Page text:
In this special episode I go to Jamieson’s of Shetland to their newly refurbished Lerwick store, to chat with owner Garry Jamieson and Lizzie Ratter, who oversees the running of the Lerwick shop.
Jamieson’s of Shetland (different to and separate from Jamieson and Smith, (but just as woolly!)) have been a family-run business specialising in Shetland wool for over five generations. The business was started in the 1890s in Sandness, Shetland, when Robert Jamieson bought and sold knitwear in his shop. Robert’s son, Andrew, began a wool brokers and shipped the clip to the mainland to be processed. The business was expanded in the 50s to incorporate a retail shop and the knitwear business. In the late 70s it was Garry’s grandfather, Bertie, and father, Peter, who took on the challenge of setting up Shetland’s only commercial woollen mill and for the first time 100% Shetland wool yarn was produced in Shetland. With wool processing, dyeing, blending, carding and spinning; a successful knitwear company exporting all over the world; weavers of fine Shetland cloth and with retail shops and online sales – it takes a special team to accomplish all this and at Jamieson’s it is definitely a family affair, for example in this recording you can hear CEO Peter working on the refurbishments upstairs in the shop!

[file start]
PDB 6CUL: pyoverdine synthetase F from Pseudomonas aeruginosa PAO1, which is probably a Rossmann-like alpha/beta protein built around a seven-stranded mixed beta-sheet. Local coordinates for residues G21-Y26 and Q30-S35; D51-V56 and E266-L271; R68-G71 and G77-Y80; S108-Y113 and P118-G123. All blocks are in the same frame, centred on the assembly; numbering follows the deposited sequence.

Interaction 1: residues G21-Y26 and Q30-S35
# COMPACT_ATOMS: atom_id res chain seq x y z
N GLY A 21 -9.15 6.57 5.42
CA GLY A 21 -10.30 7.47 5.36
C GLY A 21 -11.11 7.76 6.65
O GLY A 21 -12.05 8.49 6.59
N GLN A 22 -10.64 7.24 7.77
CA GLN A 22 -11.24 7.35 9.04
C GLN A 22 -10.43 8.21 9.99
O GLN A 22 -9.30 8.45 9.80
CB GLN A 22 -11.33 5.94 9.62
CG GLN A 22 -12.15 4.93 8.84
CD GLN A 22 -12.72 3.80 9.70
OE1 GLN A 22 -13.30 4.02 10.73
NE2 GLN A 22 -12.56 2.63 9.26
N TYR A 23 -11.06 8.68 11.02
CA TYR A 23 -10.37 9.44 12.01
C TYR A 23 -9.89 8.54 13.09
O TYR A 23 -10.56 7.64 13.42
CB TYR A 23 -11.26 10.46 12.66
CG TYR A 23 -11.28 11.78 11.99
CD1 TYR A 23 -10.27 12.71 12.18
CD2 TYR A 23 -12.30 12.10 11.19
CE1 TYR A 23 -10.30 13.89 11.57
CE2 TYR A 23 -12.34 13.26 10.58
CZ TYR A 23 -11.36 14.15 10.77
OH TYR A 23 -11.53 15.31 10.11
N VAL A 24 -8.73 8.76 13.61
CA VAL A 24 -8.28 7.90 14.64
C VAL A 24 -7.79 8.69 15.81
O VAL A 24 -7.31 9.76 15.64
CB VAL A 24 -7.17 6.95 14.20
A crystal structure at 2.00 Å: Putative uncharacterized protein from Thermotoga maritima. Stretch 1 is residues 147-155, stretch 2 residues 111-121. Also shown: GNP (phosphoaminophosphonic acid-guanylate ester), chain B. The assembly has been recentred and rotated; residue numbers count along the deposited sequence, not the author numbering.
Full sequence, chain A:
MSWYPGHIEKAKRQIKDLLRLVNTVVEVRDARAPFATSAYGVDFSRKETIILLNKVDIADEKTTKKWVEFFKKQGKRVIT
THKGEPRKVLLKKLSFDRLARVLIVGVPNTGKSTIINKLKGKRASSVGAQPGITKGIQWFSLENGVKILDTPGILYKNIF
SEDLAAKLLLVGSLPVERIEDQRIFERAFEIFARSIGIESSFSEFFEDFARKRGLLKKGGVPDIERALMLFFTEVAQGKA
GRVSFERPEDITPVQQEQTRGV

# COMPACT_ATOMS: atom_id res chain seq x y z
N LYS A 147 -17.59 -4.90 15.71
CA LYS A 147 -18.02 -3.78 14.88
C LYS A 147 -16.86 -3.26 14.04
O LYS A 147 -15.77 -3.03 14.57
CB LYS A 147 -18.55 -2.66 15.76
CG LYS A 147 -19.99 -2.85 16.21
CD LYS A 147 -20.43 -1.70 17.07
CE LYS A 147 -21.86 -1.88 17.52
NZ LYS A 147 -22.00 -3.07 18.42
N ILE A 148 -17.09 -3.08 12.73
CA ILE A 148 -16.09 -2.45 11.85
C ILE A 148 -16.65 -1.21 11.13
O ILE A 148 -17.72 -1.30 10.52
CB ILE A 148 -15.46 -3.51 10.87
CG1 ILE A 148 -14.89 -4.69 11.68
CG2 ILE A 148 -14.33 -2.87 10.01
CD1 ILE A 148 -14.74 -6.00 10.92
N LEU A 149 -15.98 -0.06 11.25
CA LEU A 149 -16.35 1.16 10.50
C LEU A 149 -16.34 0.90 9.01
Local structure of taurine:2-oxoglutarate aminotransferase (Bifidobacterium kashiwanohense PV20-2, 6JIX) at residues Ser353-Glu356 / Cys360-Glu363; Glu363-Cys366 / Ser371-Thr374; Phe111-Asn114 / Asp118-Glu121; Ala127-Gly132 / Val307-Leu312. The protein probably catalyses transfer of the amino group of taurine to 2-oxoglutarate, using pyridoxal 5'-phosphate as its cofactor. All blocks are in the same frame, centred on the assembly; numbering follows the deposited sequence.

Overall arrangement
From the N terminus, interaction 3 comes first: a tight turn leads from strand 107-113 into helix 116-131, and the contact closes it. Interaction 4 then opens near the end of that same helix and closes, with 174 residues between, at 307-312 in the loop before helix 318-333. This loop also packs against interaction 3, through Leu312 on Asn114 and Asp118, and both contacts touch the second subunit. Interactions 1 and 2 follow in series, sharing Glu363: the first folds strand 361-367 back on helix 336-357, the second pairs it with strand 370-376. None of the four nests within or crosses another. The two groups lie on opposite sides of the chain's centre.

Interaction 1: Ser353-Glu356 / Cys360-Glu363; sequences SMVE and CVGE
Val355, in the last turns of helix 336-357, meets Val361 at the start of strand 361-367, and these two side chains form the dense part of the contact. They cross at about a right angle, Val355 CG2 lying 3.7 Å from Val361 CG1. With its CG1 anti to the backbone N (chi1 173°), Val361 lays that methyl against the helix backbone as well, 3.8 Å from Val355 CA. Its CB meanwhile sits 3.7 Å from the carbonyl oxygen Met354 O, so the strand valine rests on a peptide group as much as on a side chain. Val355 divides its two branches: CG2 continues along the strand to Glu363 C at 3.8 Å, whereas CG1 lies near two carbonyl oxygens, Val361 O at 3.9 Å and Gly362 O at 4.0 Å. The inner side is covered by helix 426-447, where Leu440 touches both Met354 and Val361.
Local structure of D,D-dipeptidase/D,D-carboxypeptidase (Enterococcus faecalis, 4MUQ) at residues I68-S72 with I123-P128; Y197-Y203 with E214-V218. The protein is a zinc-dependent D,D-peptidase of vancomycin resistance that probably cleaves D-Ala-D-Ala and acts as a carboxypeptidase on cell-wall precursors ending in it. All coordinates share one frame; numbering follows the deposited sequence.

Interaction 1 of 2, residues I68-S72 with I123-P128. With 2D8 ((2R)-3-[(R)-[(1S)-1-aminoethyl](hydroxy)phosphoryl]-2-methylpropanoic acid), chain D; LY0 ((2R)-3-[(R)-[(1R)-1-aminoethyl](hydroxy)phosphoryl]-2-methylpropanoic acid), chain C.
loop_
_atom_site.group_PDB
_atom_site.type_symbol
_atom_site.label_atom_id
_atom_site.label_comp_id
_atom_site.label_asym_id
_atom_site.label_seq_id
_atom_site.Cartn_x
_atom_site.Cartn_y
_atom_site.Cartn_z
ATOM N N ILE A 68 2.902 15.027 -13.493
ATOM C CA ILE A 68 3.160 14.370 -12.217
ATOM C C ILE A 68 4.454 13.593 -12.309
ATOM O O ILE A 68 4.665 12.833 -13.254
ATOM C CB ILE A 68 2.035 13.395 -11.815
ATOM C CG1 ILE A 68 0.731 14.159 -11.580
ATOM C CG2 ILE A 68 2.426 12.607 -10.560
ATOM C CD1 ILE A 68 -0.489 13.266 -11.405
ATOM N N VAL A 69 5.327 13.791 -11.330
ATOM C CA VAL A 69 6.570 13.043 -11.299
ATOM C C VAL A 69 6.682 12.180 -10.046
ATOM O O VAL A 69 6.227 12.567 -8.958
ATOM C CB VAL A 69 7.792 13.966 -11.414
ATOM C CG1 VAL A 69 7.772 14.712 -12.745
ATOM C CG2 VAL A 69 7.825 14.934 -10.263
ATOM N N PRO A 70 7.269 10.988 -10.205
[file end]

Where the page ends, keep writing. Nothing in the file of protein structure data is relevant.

This episode of the podcast has three people from Shetland in it. There are lots of “peeries” and “ken’s” and other well-used Shetland dialect words. There are no subtitles available (!) however there are no real uncan words in there. If you REALLY can’t understand, just sit back and enjoy the sounds and imagine some wool!
| Like a brand new shop
Garry and Lizzie discuss the history of the Jamieson’s shop in Lerwick and the recent renovations to the shop which have totally transformed the Grade A listed building from a certain 70s chic to a fantastic, light and colourful shop.
Garry talks about the origins of the mill, out on the West side of Shetland in Sandness. His grandfather wanted to spin 100% Shetland wool, which at that point was deemed too fragile to make useful yarn; the idea was experimental, the equipment was all second hand and there were no manuals but with hard work and determination came the results they were looking for.